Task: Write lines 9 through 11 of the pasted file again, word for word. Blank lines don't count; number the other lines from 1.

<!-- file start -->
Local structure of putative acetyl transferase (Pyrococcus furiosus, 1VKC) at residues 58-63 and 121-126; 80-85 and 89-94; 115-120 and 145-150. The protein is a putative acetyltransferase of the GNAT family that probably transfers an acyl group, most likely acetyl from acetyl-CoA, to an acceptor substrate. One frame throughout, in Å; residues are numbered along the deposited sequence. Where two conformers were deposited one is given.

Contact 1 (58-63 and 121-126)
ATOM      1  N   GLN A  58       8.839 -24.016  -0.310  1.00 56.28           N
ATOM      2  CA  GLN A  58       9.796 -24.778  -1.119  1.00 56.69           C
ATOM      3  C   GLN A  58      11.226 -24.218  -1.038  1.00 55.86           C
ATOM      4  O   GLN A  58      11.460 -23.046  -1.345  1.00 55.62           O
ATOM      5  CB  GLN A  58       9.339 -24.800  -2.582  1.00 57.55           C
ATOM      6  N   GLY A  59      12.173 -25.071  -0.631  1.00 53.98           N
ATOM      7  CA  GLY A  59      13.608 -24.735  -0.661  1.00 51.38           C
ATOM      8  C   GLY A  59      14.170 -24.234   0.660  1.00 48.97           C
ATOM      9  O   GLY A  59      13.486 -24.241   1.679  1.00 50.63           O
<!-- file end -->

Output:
ATOM      7  CA  GLY A  59      13.608 -24.735  -0.661  1.00 51.38           C
ATOM      8  C   GLY A  59      14.170 -24.234   0.660  1.00 48.97           C
ATOM      9  O   GLY A  59      13.486 -24.241   1.679  1.00 50.63           O